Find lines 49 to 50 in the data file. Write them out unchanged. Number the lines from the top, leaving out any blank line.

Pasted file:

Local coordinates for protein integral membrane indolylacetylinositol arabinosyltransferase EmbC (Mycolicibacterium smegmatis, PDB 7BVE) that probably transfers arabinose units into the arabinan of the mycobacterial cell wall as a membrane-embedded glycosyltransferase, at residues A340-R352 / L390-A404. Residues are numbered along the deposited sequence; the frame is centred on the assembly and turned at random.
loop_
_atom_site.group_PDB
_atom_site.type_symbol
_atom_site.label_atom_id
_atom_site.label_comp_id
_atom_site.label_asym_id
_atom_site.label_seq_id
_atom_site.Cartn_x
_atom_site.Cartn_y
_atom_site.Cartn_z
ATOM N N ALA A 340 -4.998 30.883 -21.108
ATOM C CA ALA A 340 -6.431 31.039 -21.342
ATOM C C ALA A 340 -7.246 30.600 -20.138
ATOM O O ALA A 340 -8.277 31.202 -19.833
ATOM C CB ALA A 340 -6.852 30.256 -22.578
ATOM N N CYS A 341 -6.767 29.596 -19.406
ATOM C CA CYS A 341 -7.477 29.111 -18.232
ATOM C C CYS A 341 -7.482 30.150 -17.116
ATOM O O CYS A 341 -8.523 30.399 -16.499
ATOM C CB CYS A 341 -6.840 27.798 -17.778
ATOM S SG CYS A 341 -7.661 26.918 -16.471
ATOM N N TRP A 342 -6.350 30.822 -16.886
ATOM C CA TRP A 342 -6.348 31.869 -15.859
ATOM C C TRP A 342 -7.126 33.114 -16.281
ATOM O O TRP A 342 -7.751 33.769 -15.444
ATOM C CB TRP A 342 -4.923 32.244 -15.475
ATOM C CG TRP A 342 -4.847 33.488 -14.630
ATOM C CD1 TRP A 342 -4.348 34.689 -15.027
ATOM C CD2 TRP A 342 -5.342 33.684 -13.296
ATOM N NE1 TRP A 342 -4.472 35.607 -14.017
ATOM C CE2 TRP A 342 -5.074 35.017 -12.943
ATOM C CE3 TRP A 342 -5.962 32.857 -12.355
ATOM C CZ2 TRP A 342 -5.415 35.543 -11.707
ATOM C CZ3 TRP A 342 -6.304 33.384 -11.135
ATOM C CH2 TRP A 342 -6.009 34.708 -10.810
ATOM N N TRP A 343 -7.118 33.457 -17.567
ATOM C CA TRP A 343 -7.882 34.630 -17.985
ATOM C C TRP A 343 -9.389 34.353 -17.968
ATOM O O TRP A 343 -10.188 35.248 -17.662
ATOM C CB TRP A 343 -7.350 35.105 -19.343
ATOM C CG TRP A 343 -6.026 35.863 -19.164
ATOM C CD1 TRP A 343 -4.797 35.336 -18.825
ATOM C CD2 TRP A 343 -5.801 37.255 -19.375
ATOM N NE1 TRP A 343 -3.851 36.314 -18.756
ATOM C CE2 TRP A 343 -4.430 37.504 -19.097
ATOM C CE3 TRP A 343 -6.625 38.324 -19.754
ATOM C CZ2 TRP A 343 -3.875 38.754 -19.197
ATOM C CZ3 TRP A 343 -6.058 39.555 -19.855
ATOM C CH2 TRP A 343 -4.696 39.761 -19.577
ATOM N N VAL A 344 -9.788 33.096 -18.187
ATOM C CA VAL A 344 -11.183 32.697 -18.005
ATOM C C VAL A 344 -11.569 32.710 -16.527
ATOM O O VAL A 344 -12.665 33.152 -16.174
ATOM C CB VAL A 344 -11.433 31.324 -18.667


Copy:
ATOM C CZ3 TRP A 343 -6.058 39.555 -19.855
ATOM C CH2 TRP A 343 -4.696 39.761 -19.577